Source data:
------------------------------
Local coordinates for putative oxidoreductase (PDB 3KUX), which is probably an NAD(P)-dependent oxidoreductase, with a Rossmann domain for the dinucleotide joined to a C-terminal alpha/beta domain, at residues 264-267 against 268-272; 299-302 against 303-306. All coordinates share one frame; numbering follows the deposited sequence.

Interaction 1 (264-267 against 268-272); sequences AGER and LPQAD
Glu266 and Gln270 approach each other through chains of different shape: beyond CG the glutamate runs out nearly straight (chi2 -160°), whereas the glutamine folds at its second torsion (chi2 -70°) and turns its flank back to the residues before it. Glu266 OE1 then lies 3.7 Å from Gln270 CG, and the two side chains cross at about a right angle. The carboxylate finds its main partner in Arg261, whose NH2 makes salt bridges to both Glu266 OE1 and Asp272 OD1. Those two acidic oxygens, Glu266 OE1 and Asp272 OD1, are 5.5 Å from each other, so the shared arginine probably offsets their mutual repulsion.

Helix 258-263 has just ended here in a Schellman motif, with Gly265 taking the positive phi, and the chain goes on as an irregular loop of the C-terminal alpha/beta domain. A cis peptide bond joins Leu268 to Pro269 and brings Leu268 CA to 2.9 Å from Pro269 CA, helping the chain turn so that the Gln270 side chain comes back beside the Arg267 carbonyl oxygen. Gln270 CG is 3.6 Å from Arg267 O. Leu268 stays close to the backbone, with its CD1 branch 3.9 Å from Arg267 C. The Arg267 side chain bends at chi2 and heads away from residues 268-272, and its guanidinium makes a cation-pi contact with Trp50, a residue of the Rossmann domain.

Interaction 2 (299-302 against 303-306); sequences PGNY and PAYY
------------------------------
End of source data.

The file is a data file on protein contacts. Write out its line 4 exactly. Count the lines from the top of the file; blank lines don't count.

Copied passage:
Helix 258-263 has just ended here in a Schellman motif, with Gly265 taking the positive phi, and the chain goes on as an irregular loop of the C-terminal alpha/beta domain. A cis peptide bond joins Leu268 to Pro269 and brings Leu268 CA to 2.9 Å from Pro269 CA, helping the chain turn so that the Gln270 side chain comes back beside the Arg267 carbonyl oxygen. Gln270 CG is 3.6 Å from Arg267 O. Leu268 stays close to the backbone, with its CD1 branch 3.9 Å from Arg267 C. The Arg267 side chain bends at chi2 and heads away from residues 268-272, and its guanidinium makes a cation-pi contact with Trp50, a residue of the Rossmann domain.